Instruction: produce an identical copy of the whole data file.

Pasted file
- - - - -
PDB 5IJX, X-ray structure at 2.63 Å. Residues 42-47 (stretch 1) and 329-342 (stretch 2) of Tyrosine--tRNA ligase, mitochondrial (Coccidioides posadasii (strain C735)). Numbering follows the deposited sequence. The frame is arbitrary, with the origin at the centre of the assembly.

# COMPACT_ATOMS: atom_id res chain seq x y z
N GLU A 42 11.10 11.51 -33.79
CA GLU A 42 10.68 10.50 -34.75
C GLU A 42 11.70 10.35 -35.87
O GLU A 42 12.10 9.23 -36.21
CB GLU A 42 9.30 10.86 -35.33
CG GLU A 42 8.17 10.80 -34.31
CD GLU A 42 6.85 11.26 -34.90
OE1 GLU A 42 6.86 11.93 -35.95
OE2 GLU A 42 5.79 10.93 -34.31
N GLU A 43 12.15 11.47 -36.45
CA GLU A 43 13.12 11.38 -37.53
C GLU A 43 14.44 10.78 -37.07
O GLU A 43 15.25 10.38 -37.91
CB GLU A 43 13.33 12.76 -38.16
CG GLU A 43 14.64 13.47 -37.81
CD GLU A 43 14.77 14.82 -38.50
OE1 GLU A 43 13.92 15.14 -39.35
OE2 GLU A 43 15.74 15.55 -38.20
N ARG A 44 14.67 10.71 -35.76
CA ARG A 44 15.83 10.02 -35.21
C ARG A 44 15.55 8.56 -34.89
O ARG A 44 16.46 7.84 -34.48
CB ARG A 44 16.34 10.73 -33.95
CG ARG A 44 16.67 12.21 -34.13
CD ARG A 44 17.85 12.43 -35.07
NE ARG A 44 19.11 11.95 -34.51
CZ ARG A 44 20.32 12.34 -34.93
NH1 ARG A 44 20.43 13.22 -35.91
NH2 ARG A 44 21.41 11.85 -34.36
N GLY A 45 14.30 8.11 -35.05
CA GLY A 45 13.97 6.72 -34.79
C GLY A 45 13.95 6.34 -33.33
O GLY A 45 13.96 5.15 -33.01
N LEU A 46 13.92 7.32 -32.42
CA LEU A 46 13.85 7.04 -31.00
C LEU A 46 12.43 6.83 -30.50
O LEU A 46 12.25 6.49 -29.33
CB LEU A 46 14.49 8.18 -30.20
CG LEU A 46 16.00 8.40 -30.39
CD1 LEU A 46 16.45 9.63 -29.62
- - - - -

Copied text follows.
PDB 5IJX, X-ray structure at 2.63 Å. Residues 42-47 (stretch 1) and 329-342 (stretch 2) of Tyrosine--tRNA ligase, mitochondrial (Coccidioides posadasii (strain C735)). Numbering follows the deposited sequence. The frame is arbitrary, with the origin at the centre of the assembly.

# COMPACT_ATOMS: atom_id res chain seq x y z
N GLU A 42 11.10 11.51 -33.79
CA GLU A 42 10.68 10.50 -34.75
C GLU A 42 11.70 10.35 -35.87
O GLU A 42 12.10 9.23 -36.21
CB GLU A 42 9.30 10.86 -35.33
CG GLU A 42 8.17 10.80 -34.31
CD GLU A 42 6.85 11.26 -34.90
OE1 GLU A 42 6.86 11.93 -35.95
OE2 GLU A 42 5.79 10.93 -34.31
N GLU A 43 12.15 11.47 -36.45
CA GLU A 43 13.12 11.38 -37.53
C GLU A 43 14.44 10.78 -37.07
O GLU A 43 15.25 10.38 -37.91
CB GLU A 43 13.33 12.76 -38.16
CG GLU A 43 14.64 13.47 -37.81
CD GLU A 43 14.77 14.82 -38.50
OE1 GLU A 43 13.92 15.14 -39.35
OE2 GLU A 43 15.74 15.55 -38.20
N ARG A 44 14.67 10.71 -35.76
CA ARG A 44 15.83 10.02 -35.21
C ARG A 44 15.55 8.56 -34.89
O ARG A 44 16.46 7.84 -34.48
CB ARG A 44 16.34 10.73 -33.95
CG ARG A 44 16.67 12.21 -34.13
CD ARG A 44 17.85 12.43 -35.07
NE ARG A 44 19.11 11.95 -34.51
CZ ARG A 44 20.32 12.34 -34.93
NH1 ARG A 44 20.43 13.22 -35.91
NH2 ARG A 44 21.41 11.85 -34.36
N GLY A 45 14.30 8.11 -35.05
CA GLY A 45 13.97 6.72 -34.79
C GLY A 45 13.95 6.34 -33.33
O GLY A 45 13.96 5.15 -33.01
N LEU A 46 13.92 7.32 -32.42
CA LEU A 46 13.85 7.04 -31.00
C LEU A 46 12.43 6.83 -30.50
O LEU A 46 12.25 6.49 -29.33
CB LEU A 46 14.49 8.18 -30.20
CG LEU A 46 16.00 8.40 -30.39
CD1 LEU A 46 16.45 9.63 -29.62